Addendum (June 23)

I just thought of something.

This post was inspired by a book I have been reading, the early chapters thereof: George Eliot’s The Mill on the Floss.



I am fortunate in the parents and family I had.

They were good people. The highest moral standards and character. So respectful, appreciative of, and kind to other people. Taught their children such behavior by example.

They always said we love you all (four children) equally: the same. This sounded good, but wasn’t really true. Their affections fluctuated and were not consistent. They would admire and favor one of us for some particular attribute at one time or another.

My siblings and I were very fortunate to have had an intact and stable nuclear family with two parents in a stable, loving relationship.

My mother. Beautiful. Great taste and personal qualities. Refinement. The best values. Discretion and tact. Yet by no means a snob. Modest. So genuine with other people. Met them at the most common level, by which I mean sincere and genuine, not that she somehow condescended to be nice to her “inferiors.”

My father. Not easy to get a handle on. My siblings often get pleasure from portraying him as a rake and a boor. He was very far from that — there was a lot to admire. I myself never fully appreciated the good things. He wasn’t a great father. But he was, in his own way, a good role model.

Distant and inaccessible at times. Sometimes the exact opposite (a genial host and a kind of Santa Claus on holidays; gregarious and affectionate at such and other times). Devoted to work and my mother. Great with and well liked by people in general. His behavior in this respect set a very good example. That meant a lot — means a lot — to a boy. I had thereby some notion of maleness and manhood, which are important to have as one reaches adulthood.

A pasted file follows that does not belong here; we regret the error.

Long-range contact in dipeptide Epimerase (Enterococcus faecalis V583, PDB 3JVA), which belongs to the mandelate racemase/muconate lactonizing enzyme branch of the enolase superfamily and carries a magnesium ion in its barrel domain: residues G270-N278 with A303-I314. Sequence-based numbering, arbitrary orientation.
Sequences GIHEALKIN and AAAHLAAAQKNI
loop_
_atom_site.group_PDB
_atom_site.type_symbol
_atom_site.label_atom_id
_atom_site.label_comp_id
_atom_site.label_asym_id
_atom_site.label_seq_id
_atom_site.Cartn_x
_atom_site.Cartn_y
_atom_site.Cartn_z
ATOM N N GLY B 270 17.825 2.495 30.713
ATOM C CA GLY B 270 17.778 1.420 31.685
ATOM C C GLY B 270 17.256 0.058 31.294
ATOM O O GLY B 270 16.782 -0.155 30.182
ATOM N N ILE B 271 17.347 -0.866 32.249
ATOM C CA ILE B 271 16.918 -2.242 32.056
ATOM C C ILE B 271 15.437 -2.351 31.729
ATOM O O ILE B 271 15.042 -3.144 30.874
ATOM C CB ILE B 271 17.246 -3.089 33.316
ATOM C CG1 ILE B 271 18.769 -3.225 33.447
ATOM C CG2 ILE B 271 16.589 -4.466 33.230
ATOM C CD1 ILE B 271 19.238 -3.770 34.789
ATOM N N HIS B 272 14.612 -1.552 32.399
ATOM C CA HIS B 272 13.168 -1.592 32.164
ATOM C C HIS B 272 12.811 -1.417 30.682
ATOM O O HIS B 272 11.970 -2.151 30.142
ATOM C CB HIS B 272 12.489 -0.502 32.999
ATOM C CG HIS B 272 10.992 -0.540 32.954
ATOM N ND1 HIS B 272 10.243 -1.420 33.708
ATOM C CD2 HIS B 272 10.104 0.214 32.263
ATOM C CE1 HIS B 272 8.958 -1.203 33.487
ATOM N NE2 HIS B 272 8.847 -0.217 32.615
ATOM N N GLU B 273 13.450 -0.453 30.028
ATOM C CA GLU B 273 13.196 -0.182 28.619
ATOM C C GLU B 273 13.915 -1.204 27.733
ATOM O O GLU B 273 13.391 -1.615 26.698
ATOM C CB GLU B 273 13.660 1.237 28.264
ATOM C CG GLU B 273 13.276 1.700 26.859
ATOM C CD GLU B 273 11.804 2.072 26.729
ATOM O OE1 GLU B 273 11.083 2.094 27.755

I have more to say regarding parenting.

It seemed in many respects that my nuclear family – this was the 50s and 60s – was straight out of the situation comedy Father Knows Best.

But it wasn’t that. My parents were far from perfect, and their insecurities and neuroses were a factor. (Of course, none of this was evident to me then.)

They weren’t snobs, but they were very insecure about, very concerned with, being well thought of by their peers. This was something that, by extension, we children were burdened with.

By all means, don’t do anything that might embarrass them. This was paramount. Doing wrong in this respect would bring disapproval and a tacit withdrawal or withholding of affection.



Re parenting. As I experienced it.

(It should be noted and acknowledged that this was a different time.)

One thing that I think was very fortunate then: and which, in retrospect, is the way I think things should be: My parents weren’t mean, and although they could be critical (not necessarily a bad thing, since they enforced and were setting standards), they were usually loving and kindly. They very much wanted us to reflect credit upon them (as I observed above). So much so that, as my former therapist observed, it amounted to a form of narcissism. But they actually left us alone a lot. Allowed us to just be kids.

I feel a lot of today’s parents don’t do this. Regarding this, I think I myself very much failed and missed the boat as a parent.

In my childhood, we kids went out and played. For hours on end. With no supervision or parental intervention.

Games such as Hide and Go Seek and Giant Step. Later, board and card games. Playing ball. Building snow forts. Going places. Movies. Comic books. The toy store and candy bars. Hanging out on the stoop or curbside. Telling tall tales and being out after dark.

Hardly any scheduled or programmed activities. Until things like Little League. (And, of course, school activities and sports, most of which came later). No play dates. No karate classes, golf or tennis lessons. (My older brother and I were enrolled in ballroom dancing classes; my parents undoubtedly thought young men should be taught how to dance. And my siblings and I all took piano lessons, with varying degrees of success,) Most afternoons and evenings (and summer vacation time) were open for free play and associating with friends, outdoors or indoors.

This in my opinion is crucial. Essential for individual development, for developing one’s tastes, ideas, and a personality.

Parents must let kids be kids. Not proto adults or achievers in residence. Not paradigms. Just goofy, loveable, inchoate little people. Soon to grow up on their own schedule and in their own way.


– Roger W. Smith

  June 2023

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